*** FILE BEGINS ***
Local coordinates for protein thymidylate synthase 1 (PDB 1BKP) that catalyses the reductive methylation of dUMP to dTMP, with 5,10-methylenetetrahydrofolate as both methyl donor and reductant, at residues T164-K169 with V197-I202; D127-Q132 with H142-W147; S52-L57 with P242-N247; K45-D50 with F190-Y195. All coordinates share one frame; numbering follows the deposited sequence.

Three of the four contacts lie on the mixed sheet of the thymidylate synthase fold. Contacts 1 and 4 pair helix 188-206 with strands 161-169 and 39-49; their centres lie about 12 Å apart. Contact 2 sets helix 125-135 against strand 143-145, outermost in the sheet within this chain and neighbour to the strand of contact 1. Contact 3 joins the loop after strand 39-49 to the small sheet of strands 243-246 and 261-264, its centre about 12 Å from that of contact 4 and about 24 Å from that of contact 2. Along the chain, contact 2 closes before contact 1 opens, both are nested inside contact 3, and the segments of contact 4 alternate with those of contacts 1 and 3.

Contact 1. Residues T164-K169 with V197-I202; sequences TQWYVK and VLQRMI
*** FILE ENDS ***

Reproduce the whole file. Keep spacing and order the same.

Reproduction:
Local coordinates for protein thymidylate synthase 1 (PDB 1BKP) that catalyses the reductive methylation of dUMP to dTMP, with 5,10-methylenetetrahydrofolate as both methyl donor and reductant, at residues T164-K169 with V197-I202; D127-Q132 with H142-W147; S52-L57 with P242-N247; K45-D50 with F190-Y195. All coordinates share one frame; numbering follows the deposited sequence.

Three of the four contacts lie on the mixed sheet of the thymidylate synthase fold. Contacts 1 and 4 pair helix 188-206 with strands 161-169 and 39-49; their centres lie about 12 Å apart. Contact 2 sets helix 125-135 against strand 143-145, outermost in the sheet within this chain and neighbour to the strand of contact 1. Contact 3 joins the loop after strand 39-49 to the small sheet of strands 243-246 and 261-264, its centre about 12 Å from that of contact 4 and about 24 Å from that of contact 2. Along the chain, contact 2 closes before contact 1 opens, both are nested inside contact 3, and the segments of contact 4 alternate with those of contacts 1 and 3.

Contact 1. Residues T164-K169 with V197-I202; sequences TQWYVK and VLQRMI